Not only do we do extensive research to arrive at the rules that guide our investment process; we never, and I mean NEVER, dishonor those rules. This is the linchpin to any sound investment process. Without it, let’s face it, there is no process.
 
  Can we look for a moment at your individual investment strategies? One of your strategies, your Growth S&P Plus strategy, looks like it performed very well in the 2007-2009 crisis, yet it’s underperformed the market since then. Would you call this a bear market strategy?  
  That’s a great question, Peter, and it’s one that we get often. This is the really the primary strategy we offer that has the option of buying inverse funds. The short answer is, no, we would not consider it a bear market strategy.

However, history demonstrates that this strategy has typically performed best when there is a lot of market volatility. And that tends to be the case during bear markets.

But, we’d point your readers to periods of time like 2005, or even the first quarters of 2012 and 2013, to highlight that there are times of market strength where this strategy has also performed well.

This strategy is truly a non-correlated strategy. More importantly, its correlation to the market dropped during the bear market. This is what investors should hope to have, in at least SOME of their investments.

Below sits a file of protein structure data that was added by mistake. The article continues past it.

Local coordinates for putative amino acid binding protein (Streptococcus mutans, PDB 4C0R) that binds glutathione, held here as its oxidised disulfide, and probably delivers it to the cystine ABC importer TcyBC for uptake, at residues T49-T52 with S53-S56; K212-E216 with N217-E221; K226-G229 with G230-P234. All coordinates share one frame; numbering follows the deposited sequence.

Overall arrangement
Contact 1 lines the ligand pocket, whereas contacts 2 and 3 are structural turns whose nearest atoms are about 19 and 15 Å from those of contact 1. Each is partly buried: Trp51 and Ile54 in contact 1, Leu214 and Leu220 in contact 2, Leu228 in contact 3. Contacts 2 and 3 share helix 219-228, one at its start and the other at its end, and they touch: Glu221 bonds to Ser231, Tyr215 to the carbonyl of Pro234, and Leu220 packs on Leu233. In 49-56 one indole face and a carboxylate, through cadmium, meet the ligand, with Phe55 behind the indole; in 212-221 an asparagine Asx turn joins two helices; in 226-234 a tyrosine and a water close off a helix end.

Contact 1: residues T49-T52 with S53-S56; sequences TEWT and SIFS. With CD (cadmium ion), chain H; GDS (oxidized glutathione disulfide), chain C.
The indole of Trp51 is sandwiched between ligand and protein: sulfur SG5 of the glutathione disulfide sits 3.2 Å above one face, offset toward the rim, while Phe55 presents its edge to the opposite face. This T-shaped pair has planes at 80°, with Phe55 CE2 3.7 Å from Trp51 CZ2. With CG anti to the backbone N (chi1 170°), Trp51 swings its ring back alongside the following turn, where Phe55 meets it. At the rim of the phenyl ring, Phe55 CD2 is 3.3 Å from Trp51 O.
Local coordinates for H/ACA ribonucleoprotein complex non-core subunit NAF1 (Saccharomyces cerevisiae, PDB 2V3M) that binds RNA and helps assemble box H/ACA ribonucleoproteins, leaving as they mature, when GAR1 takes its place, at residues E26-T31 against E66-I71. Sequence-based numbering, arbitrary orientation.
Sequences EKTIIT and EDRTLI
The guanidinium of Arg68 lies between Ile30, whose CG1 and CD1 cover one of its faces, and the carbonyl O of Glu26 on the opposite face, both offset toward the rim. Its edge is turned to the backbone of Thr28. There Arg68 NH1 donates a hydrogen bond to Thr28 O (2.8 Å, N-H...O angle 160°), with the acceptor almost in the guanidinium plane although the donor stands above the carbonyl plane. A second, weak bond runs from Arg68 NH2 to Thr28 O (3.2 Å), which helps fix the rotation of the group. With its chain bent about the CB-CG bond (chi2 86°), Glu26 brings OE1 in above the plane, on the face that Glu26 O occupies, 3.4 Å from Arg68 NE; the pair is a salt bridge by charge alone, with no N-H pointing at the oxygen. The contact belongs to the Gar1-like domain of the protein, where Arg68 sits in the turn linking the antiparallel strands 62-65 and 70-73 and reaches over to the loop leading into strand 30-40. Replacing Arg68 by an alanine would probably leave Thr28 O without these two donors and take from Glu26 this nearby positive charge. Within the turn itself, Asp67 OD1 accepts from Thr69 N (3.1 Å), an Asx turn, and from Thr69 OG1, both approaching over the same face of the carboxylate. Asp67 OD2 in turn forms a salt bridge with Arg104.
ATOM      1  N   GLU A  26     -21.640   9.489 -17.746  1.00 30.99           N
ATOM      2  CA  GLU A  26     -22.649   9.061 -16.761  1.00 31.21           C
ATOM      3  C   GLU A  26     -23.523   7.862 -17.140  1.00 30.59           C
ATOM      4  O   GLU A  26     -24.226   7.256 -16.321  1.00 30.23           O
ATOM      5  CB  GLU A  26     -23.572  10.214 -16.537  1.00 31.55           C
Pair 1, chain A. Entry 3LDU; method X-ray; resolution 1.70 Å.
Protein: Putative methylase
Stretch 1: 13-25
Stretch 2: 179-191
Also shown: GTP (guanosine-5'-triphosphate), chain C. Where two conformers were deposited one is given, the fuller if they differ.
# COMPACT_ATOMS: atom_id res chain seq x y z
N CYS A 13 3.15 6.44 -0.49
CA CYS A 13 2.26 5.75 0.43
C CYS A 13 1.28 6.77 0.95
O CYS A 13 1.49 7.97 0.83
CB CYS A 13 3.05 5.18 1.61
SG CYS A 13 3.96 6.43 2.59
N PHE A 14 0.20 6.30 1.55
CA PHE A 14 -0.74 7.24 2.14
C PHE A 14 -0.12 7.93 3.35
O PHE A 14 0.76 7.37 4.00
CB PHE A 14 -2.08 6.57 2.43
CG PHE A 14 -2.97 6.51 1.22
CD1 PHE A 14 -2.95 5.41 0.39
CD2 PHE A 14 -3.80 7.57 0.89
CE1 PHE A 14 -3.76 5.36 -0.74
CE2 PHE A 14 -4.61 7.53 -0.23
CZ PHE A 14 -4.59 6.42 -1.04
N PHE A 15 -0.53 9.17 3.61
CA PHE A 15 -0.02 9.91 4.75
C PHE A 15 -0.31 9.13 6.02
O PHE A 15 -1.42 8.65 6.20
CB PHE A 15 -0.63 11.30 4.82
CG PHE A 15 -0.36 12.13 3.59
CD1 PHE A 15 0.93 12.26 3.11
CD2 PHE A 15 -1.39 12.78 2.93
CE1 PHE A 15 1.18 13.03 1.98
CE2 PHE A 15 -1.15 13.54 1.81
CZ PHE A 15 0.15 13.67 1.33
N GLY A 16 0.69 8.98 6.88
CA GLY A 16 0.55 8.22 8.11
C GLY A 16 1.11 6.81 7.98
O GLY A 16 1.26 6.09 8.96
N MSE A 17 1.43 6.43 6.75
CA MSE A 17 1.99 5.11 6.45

What would your recommendation be to an investor who wanted to include this strategy in their portfolio?  
  Well, every investor’s situation is slightly different from that of his or her fellow investors, but in terms of broad guidelines, we typically recommend this for 5-15% of an investor’s portfolio. It’s an aggressive strategy, and its real value comes from the fact that it’s non-correlated rather than from its excellent performance during the bear market. But, I stress that this is a decision that has to be made in consultation with an advisor.  
  Okay, if this is only appropriate for a relatively small portion of an investor’s portfolio, how do you generally handle the rest of your clients’ investments?  
  Again, this depends entirely on each client’s investment objectives and their specific situation, but we generally blend our Growth S&P Plus strategy with one or more of our long only strategies.

Our Keystone Portfolio is a blend of 5 separate investment strategies, including sector rotation, style rotation, commodities, international, and high yield bonds.

Our Dynamic Momentum strategy trades 7 industry sector funds and 2 market index funds tactically, based on short term momentum.

And, our Focused Equity portfolio is comprised of a sector rotation strategy and a style rotation strategy.

All are tactically managed, and with each strategy we are seeking to manage risk in such a way that we are taking market risk off the table in those markets where investors need less of it.
 
  Cliff, where are your firm’s offices?  
  We are in the rolling countryside of northern Chester County, Pennsylvania, just outside of a little town called Spring City.

Our office is on a piece of property that four generations of Montgomerys share, and that has been in our family for 55 years.
 
  That sounds like a great place to live, but do you see it as a disadvantage to be so far from Wall Street?